A Scholar’s Faith

Rodin, The Thinker

The Jesuit theologian Karl Rahner was once asked in a radio interview why some people didn’t experience God.  His response: ‘I don’t believe you; I just don’t accept that. You have had, perhaps, no experience of God under this precise code-word God, but you have had or have now an experience of God—and I am convinced that this is true of every person.’

Many scholars, especially those in the hard sciences and social sciences, are declared atheists.  Yet these same people can be the most tireless questioners, bringing a sense of wonder to the physical and human worlds.  And there is a universal truth here: no scholar has ever said, “ah, that’s it.  We’ve answered all the questions.  We’ve figured it all out.  Let’s go home.”  Underneath the attitude of the scholar is fundamentally the posture of wonder, the experience of desire.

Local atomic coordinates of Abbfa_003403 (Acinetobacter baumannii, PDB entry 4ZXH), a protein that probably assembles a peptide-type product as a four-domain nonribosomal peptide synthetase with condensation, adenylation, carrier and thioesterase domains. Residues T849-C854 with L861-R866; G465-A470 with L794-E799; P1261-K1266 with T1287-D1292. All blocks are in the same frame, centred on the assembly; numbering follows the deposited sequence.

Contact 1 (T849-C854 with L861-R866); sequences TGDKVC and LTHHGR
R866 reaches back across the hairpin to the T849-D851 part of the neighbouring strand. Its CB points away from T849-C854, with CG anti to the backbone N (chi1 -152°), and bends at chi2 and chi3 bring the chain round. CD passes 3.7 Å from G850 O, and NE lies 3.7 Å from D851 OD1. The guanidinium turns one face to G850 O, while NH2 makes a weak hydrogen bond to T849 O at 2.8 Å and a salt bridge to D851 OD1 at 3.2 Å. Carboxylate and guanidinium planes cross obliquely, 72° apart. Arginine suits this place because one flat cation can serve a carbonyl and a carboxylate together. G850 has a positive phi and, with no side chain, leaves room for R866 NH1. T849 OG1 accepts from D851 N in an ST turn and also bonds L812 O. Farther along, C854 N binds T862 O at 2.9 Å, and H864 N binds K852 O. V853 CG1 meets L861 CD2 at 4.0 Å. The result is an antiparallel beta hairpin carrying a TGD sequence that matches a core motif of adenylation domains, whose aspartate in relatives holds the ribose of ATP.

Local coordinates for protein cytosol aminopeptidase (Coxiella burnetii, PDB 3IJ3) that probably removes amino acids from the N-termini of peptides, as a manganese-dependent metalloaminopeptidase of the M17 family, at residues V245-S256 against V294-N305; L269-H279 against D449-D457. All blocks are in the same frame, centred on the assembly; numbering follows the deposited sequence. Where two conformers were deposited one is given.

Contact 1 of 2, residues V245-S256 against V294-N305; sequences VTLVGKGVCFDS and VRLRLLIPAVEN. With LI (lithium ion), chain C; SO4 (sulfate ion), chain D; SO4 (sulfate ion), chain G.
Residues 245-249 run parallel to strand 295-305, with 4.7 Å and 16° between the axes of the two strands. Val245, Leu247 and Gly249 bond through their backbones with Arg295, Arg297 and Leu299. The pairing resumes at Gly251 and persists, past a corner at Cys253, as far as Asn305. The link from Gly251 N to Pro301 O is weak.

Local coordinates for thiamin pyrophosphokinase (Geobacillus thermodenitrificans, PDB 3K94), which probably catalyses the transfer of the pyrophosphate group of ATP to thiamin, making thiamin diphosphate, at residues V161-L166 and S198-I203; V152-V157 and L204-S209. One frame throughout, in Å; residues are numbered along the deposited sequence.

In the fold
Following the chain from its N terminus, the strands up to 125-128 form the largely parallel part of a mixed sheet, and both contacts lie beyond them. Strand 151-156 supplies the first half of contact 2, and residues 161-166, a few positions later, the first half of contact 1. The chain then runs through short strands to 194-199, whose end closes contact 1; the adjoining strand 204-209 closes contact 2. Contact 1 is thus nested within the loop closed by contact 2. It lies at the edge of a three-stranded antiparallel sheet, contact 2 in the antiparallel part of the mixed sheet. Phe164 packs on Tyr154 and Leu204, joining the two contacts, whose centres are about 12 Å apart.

That’s one thing I mean when I use the word “God.”

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Tim Muldoon
Tim Muldoon is the author of a number of books, including The Ignatian Workout and Living Against the Grain, and teaches in the Department of Philosophy at Boston College.


  1. Would love to have seen the face of the radio interviewer when Fr. Rahner gave this beautiful explanation! And his comments about the scientists are so true – if they came to a point where they could truly say that they’ve discovered everything there is to discover, then maybe the case for a non-God believer could be made. But their continued pursuit of more knowledge is a tacit acknowledgment that a higher intellect, at the very least, laid out a very complex world, and He is waiting to see how much/when we will discover it.

    • Thanks for your comment, Bob. But just to clarify: I’m quoting Rahner in the first paragraph above, and the second paragraph is my own commentary on Rahner’s words.


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